The leap from K-12 schooling to higher education is a significant transition. After years of assigned seats, set policies for bathroom breaks and other childhood standards to learn rules, colleges and universities set the tone for students to grow into adulthood and help make rules.
The University of Virginia describes its student self-governance approach as “groundbreaking,” with opportunities for young minds “to govern almost every aspect of life on Grounds.” A recent pamphlet explains “the radical idea that students from the moment they walk on our grounds are both relevant stakeholders at the University, and are equipped to advance it. Integral to this understanding is that students are just one of many stakeholders (including faculty, administrators, government, alumni and residents of Charlottesville) working collaboratively to move the University forward.”
Moving higher education institutions forward during COVID-19 is a taller task, in need of innovative policymaking beyond printed materials for young attendees. Student self-governance is not enough for a safe reopening of Virginia’s colleges and universities.
In a lengthy, 12-and-a-half-minute video published online Aug. 9, UVA President Jim Ryan walked students, families, faculty, staff and the broader Charlottesville community through the university’s reasoning for resuming on-campus life. “Our mission is to educate students, conduct research and provide medical care,” Ryan said. “All of those are better done in person.”
We agree, but colleges and universities drive more than education, innovation and health care. They are little cities, bringing in thousands of people from the state, nation and, typically, the globe. They add layers of complexity to a pandemic that, without a vaccine, already has proven risks associated with large-scale social activities. Community engagement — along with education, research and medical care — is a core component of the five-figure bill families pay for a residential setting. Gatherings at UVA will be limited to 15 people, Ryan said in the video, with masks and social distancing.
At the end of July, according to a Daily Progress report, UVA’s Board of Visitors conducted a mostly closed-door meeting to review reopening plans. “I think we have as well conceived of a plan as any in America, but we have to be clear,” said Rector James B. Murray. “This boils down to whether or not we have compliance. The pandemic is going to be the ultimate test of our students.”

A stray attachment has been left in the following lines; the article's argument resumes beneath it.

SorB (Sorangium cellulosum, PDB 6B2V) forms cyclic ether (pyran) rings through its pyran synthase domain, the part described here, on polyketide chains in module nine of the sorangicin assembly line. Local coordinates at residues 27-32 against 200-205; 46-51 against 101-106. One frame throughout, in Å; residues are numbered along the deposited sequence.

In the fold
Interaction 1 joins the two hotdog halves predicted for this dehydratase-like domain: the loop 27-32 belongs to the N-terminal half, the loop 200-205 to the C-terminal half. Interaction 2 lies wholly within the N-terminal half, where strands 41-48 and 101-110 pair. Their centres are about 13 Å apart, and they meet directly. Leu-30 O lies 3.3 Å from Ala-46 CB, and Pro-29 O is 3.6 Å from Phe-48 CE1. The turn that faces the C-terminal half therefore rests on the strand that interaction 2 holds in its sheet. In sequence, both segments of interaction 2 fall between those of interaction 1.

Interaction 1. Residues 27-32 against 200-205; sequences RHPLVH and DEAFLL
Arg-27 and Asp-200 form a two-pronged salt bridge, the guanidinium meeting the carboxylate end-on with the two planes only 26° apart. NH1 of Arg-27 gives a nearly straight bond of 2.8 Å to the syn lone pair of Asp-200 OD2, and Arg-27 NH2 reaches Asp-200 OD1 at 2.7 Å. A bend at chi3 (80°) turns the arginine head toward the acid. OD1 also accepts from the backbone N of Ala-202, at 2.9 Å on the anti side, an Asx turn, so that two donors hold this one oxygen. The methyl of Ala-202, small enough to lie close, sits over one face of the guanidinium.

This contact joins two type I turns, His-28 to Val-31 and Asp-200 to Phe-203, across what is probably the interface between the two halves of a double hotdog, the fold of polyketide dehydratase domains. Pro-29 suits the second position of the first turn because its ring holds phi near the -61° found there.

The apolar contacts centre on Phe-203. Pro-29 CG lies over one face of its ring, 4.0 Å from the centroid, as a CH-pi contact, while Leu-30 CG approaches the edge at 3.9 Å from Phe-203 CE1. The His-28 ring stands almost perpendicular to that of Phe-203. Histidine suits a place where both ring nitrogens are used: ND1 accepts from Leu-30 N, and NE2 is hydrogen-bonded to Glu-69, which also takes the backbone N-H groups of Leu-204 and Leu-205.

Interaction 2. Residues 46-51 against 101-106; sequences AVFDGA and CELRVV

It already has. When COVID-19 hit communities across the commonwealth in March, schools like UVA knew spring break travel might risk a rise in infections upon return. Several stakeholders in the university sphere of self-governance lost something with virtual learning.
Students’ education and social experience were minimized. Faculty replaced in-person teaching with instructional modalities that were less than practical. Staff members saw steady roles quickly become jeopardized. The Charlottesville community’s vibrant quality of life was put on hold. And administrators’ reliable revenue streams quickly went dry.
What’s missing from Ryan’s video message is a true reckoning of the economics of reopening. He mentioned students who would find campus to be safer and more effective than online learning, employees whose jobs are at risk, and the two-thirds of students living off campus, who might be in Charlottesville for online classes anyway. We hope the university’s planned town halls bring full clarity on deposits, financial aid dollars or other fiscal concerns.
“Being part of the UVA community comes with enormous benefits, but it also comes with obligations to each other and to our Charlottesville neighbors,” Ryan said in the Aug. 9 video.
We couldn’t agree more. But for the university to put the onus on one set of stakeholders to drive self-governance — students — is specious. We have plenty of evidence that self-governance is not enough to stem community spread of the coronavirus. Some grown Virginians were unable to accept wearing masks without government orders. Cases — and deaths — still are rising.
Ryan mentions punitive measures for a lack of student compliance, including suspension and expulsion for serious offenses. But what about a possible administrative consequence: a diminished reputation for the commonwealth’s flagship public university? We miss the candor of April 14 — a key point in recruitment of the incoming UVA class.
“As always, but especially now, we must be exceptionally good stewards of our resources so that we can continue to carry out our core mission, and in so doing be of service to the commonwealth and beyond,” Ryan and his team said in a statement. “At the same time, we must never forget that the people at UVA — our faculty, staff, and students — remain our greatest asset, and will be the key to our ability to weather this crisis and recover with strength.”
That’s a different tone. Reopening is a shared responsibility. And if the on-campus setting is not meeting one set of stakeholders’ expectations — including students, the university’s greatest asset — then college and university administrators should rethink the rules.
— Chris Gentilviso